Lawmakers want data on the number of times Senate computers have been hacked

Right now, lawmakers appear to be in the dark on the issue.

The Senate should have an annual tally of when its computers and smartphones have been breached in order to better inform congressional cybersecurity policy, a pair of bipartisan senators says in a letter sent Wednesday to the Senate Sergeant at Arms.

Describing Congress as a perennial target for hackers, Sens. Tom Cotton, R-Arkansas, and Ron Wyden, D-Oregon, have asked the Senate Sergeant at Arms (SAA) to be transparent in providing lawmakers with information about the scale of successful hacks of Senate devices, including smartphones. They want annual reports sent to each senator with aggregate data on compromises of computers and other breaches of sensitive Senate data. The senators also asked the SAA to notify the Senate leadership, along with members of the rules and intelligence committees, within five days of breaches to Senate computers being discovered.

Right now, lawmakers appear to be in the dark on the issue.

“We believe that the lack of data regarding successful cyberattacks against the Congress has contributed to the absence of debate regarding congressional cybersecurity – this must change,” Cotton and Wyden wrote in a letter to Senate Sergeant at Arms Michael Stenger.


According to the senators, the only time that the cybersecurity of the legislative branch was openly debated on the House or Senate floor was in 2008 when then-Rep. Frank Wolf, R-Virginia, spoke about a breach of his office’s computers.

Lawmakers such as Wyden have for some time been raising concerns about Congress’s vulnerability to hackers. Last September, weeks before the midterm elections, the Oregon Democrat said that a major tech company had informed senators that foreign government hackers had targeted their email accounts. The SAA may lack the authority to help defend lawmakers from sophisticated hacking attempts, Wyden said at the time.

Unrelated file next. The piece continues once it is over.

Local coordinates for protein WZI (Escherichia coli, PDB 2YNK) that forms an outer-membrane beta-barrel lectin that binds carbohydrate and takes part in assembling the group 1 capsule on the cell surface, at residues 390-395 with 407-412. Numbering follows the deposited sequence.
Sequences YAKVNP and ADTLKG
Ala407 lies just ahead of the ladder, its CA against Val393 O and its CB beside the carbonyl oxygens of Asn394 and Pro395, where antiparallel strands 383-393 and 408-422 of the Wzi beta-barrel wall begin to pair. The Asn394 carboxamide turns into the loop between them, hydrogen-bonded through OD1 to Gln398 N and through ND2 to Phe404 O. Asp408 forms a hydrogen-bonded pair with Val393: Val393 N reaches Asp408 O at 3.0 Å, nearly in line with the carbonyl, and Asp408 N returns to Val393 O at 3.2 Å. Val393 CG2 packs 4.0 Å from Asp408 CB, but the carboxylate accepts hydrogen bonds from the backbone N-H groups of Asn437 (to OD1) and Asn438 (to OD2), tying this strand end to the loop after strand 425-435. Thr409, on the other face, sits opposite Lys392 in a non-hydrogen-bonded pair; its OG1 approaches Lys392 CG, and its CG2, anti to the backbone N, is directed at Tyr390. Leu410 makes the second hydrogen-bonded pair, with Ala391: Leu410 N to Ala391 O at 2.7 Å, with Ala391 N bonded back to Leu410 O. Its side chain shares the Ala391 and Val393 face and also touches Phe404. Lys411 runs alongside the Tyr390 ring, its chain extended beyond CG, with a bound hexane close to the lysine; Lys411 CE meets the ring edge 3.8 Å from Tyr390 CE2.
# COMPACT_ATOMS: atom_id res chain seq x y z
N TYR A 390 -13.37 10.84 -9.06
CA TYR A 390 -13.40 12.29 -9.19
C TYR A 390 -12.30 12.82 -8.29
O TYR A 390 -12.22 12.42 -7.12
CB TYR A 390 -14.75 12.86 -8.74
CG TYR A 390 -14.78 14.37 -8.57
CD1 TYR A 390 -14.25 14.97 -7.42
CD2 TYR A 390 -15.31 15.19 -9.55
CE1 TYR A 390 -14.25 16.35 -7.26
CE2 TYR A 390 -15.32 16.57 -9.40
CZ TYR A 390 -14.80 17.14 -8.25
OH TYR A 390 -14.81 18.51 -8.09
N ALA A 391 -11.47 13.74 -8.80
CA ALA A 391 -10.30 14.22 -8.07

In a word, Cotton and Wyden want to know if cybersecurity measures in the Senate are enough to safeguard “the integrity of this institution and the sensitive data with which it has been entrusted.”

“Hackers continue to target all manner of government entities, and there is little doubt that Congress is squarely in their sights,” the senators wrote to Stenger.

You can read the full letter below.


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Sean Lyngaas

Written by Sean Lyngaas

Sean Lyngaas is CyberScoop’s Senior Reporter covering the Department of Homeland Security and Congress. He was previously a freelance journalist in West Africa, where he covered everything from a presidential election in Ghana to military mutinies in Ivory Coast for The New York Times. Lyngaas’ reporting also has appeared in The Washington Post, The Economist and the BBC, among other outlets. His investigation of cybersecurity issues in the nuclear sector, backed by a grant from the Pulitzer Center on Crisis Reporting, won plaudits from industrial security experts. He was previously a reporter with Federal Computer Week and, before that, with Smart Grid Today. Sean earned a B.A. in public policy from Duke University and an M.A. in International Relations from The Fletcher School of Law and Diplomacy at Tufts University.

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